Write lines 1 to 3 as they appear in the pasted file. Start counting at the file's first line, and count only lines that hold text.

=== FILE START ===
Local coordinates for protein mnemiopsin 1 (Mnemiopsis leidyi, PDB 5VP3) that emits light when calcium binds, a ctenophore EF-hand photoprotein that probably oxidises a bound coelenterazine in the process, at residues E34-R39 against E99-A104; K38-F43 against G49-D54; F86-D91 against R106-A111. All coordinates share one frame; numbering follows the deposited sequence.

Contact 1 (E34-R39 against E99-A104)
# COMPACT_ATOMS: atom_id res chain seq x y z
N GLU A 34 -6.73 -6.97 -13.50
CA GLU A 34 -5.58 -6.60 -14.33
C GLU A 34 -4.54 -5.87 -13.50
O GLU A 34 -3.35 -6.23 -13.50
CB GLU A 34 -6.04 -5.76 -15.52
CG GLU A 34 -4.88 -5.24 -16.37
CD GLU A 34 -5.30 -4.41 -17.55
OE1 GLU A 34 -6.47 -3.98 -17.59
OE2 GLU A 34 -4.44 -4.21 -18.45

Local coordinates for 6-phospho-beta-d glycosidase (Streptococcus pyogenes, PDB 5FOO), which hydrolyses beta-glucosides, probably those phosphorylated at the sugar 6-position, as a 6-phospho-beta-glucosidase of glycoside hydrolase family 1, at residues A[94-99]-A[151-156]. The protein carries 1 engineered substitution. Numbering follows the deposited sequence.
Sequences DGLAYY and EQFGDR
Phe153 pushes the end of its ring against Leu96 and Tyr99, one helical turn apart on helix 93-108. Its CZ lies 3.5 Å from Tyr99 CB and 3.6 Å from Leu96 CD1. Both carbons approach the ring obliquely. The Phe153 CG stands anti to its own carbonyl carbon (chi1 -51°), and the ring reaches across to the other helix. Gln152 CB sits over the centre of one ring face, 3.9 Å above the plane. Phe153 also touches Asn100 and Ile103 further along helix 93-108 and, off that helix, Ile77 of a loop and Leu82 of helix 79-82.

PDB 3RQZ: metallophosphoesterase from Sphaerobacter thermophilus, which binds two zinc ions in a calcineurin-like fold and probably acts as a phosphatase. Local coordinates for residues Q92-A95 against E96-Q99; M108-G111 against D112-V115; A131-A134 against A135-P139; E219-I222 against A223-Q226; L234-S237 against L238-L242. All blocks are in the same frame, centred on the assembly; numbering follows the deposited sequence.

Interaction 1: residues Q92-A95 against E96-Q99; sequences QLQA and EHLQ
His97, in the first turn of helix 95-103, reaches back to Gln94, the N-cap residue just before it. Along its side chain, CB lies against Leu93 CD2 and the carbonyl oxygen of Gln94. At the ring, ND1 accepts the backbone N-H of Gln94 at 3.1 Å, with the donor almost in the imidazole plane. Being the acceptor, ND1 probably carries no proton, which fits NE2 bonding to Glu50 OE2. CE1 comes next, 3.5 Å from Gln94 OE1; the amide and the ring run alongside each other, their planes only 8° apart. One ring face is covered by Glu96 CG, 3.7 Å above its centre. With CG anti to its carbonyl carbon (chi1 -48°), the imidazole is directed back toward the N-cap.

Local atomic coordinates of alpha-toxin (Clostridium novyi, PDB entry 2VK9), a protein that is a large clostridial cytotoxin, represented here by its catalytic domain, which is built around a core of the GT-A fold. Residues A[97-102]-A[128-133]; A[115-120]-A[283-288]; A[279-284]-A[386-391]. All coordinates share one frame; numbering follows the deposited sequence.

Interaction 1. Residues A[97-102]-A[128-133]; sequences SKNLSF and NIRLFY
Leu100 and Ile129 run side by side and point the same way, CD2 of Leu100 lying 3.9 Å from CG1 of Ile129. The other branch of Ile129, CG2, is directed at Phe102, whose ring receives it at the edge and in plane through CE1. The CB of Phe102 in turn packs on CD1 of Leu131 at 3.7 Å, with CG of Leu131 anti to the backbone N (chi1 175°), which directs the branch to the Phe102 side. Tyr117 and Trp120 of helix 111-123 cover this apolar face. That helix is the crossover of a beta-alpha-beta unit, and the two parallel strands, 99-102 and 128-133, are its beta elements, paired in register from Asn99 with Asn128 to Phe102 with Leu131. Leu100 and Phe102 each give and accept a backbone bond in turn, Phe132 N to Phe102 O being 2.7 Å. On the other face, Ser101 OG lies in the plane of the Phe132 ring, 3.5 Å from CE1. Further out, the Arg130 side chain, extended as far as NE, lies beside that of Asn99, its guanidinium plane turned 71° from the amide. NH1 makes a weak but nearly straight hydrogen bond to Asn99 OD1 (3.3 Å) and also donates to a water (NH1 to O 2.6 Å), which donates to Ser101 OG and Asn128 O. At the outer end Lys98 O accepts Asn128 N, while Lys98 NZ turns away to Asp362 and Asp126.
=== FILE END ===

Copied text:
Local coordinates for protein mnemiopsin 1 (Mnemiopsis leidyi, PDB 5VP3) that emits light when calcium binds, a ctenophore EF-hand photoprotein that probably oxidises a bound coelenterazine in the process, at residues E34-R39 against E99-A104; K38-F43 against G49-D54; F86-D91 against R106-A111. All coordinates share one frame; numbering follows the deposited sequence.

Contact 1 (E34-R39 against E99-A104)
# COMPACT_ATOMS: atom_id res chain seq x y z